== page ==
Here you can search our series of working papers, dating back to 1983. These papers use data from our four cohort studies and cover a wide range of topics, from social inequalities and mobility, to physical health, education and cognitive development. Other papers in the series seek to improve the practice of longitudinal research. At the present time, we are only able to accept papers if at least one author is a member of the CLS research team. Some of the working papers below will subsequently have been published in peer-reviewed journals.
For more information about our working papers series, please email us at firstname.lastname@example.org.
This paper reviews the literature on the effects of incentives in longitudinal studies.
This paper proposes a measure of ecological disadvantage– the Index of Local Area Relative Disadvantage (ILARD) – for use in comparative cross-country research on neighbourhood effects.
In this paper, the researchers examine the effect of maternal employment during childhood on children’s weight.
In this working paper, the researchers employed a fixed effects method to estimate the effect of paternal departure from the household on children’s socio-emotional outcomes.
In this paper, the researchers examine the educational expectations and occupational aspirations of contemporary teenagers in the UK, using data from the Millennium Cohort Study age 14 survey.
This working paper analyses objective data on BMI and overweight/obesity status among
adolescents aged 14 in 2015.
This paper presents the approach taken to the implementation of activity monitors on the main stage of the Millennium Cohort Study Age 14 Survey, and highlights a number of considerations for the implementation of objective physical activity data collection in large-scale face-to-face surveys.
This paper examines the relationship between parents’ and children’s vocabulary scores for a nationally representative birth cohort born in the UK – the Millennium Cohort Study (MCS). We investigate both socio-economic and ethnic differentials in children’s vocabulary scores, and the role of differences in parents’ vocabulary scores in accounting for these.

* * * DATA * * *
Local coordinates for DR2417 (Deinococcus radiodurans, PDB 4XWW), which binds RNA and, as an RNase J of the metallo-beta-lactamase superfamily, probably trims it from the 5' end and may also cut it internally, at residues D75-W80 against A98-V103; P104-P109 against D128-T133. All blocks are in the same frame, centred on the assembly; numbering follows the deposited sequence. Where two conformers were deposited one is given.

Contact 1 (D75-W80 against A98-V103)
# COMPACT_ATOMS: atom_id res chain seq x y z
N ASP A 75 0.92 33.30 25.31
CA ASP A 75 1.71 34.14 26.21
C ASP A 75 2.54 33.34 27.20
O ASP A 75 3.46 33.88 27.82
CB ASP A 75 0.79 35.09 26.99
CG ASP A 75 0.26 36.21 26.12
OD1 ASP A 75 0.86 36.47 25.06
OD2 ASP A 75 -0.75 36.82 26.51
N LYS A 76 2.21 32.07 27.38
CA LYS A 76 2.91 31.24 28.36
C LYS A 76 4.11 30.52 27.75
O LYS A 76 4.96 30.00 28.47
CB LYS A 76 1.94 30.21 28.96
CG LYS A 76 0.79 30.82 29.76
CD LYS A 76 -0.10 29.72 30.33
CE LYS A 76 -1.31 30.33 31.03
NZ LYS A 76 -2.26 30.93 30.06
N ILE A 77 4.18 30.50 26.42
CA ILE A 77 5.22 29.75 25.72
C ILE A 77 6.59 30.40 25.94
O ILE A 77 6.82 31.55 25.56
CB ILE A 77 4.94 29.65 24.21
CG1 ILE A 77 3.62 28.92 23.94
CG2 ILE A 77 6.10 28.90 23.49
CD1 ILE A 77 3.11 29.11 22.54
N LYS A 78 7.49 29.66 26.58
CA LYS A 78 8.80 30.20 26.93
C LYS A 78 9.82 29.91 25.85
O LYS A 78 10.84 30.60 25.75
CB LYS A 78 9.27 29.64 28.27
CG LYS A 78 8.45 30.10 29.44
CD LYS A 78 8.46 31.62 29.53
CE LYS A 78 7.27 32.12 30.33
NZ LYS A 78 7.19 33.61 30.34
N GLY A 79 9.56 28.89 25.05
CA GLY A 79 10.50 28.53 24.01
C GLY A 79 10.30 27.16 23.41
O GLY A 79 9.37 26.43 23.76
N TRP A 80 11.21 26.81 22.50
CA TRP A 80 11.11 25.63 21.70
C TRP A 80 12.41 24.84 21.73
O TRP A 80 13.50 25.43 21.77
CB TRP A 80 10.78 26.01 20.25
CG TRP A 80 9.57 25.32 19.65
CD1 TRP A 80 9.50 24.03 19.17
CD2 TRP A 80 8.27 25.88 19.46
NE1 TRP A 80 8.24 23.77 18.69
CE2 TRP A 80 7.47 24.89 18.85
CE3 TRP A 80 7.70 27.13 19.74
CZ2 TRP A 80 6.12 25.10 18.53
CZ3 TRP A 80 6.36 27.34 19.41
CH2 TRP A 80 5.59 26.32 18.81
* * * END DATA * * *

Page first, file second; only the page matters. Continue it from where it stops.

Linking survey responses with administrative data is a promising practice to increase the range of research questions to be explored, at a limited interview burden, both for respondents and interviewers. This paper describes the protocol for asking consent to data linkage on nine different sources in a large-scale nationally representative survey of young adults in England: the Next Steps Age 25 Survey.
This study used a large, representative sample of university students studying in England to explore the relationship between student attitudes and socio-economic disparities in subject choices.
A major part of the 2010-2015 UK government’s education reforms in England was a focus on the curriculum that pupils study from ages 14-16. Most high profile was the introduction of the English Baccalaureate (EBacc) performance measure for schools, incentivising study of “subjects the Russell Group identifies as key for university study” (Gibb, 2011). However, there does not appear to be good quantitative evidence about the importance of studying such a set of subjects, per se. This paper sets out to analyse this question, considering whether otherwise similar young people who study specific sets of subjects (full set for EBacc-eligibility, two or more sciences, foreign languages, applied subjects) to age 16 have different probabilities of entering university, and specifically a high-status university.
Over the past twenty years governmental efforts to promote social mobility have included widening access to higher education as a major focus. This is in an attempt to give more individuals the opportunity to benefit from the economic returns to a university degree (Walker and Zhu, 2011). Despite this, there remains a significant level of socioeconomic inequality in access to universities (Anders, 2012a; Boliver, 2013; Chowdry et al., 2013). Much of this inequality is explained by, or emerges through, differences in prior attainment at age 16.